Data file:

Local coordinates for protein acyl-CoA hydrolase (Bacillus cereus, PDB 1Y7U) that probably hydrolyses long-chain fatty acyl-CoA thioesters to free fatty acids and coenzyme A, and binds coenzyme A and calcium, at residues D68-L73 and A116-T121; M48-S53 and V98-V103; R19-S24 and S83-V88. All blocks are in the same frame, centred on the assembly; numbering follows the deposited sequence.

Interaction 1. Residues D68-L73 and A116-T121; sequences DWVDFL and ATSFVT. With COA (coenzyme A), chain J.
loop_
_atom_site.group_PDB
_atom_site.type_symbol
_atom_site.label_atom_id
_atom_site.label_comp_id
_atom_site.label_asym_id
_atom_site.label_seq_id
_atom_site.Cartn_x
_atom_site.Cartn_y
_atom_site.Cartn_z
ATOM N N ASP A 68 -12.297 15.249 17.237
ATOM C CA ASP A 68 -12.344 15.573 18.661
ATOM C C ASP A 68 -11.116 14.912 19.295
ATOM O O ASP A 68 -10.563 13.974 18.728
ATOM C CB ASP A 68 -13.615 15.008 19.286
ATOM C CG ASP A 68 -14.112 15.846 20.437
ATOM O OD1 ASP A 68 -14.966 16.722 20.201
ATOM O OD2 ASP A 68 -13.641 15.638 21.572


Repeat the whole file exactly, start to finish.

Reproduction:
Local coordinates for protein acyl-CoA hydrolase (Bacillus cereus, PDB 1Y7U) that probably hydrolyses long-chain fatty acyl-CoA thioesters to free fatty acids and coenzyme A, and binds coenzyme A and calcium, at residues D68-L73 and A116-T121; M48-S53 and V98-V103; R19-S24 and S83-V88. All blocks are in the same frame, centred on the assembly; numbering follows the deposited sequence.

Interaction 1. Residues D68-L73 and A116-T121; sequences DWVDFL and ATSFVT. With COA (coenzyme A), chain J.
loop_
_atom_site.group_PDB
_atom_site.type_symbol
_atom_site.label_atom_id
_atom_site.label_comp_id
_atom_site.label_asym_id
_atom_site.label_seq_id
_atom_site.Cartn_x
_atom_site.Cartn_y
_atom_site.Cartn_z
ATOM N N ASP A 68 -12.297 15.249 17.237
ATOM C CA ASP A 68 -12.344 15.573 18.661
ATOM C C ASP A 68 -11.116 14.912 19.295
ATOM O O ASP A 68 -10.563 13.974 18.728
ATOM C CB ASP A 68 -13.615 15.008 19.286
ATOM C CG ASP A 68 -14.112 15.846 20.437
ATOM O OD1 ASP A 68 -14.966 16.722 20.201
ATOM O OD2 ASP A 68 -13.641 15.638 21.572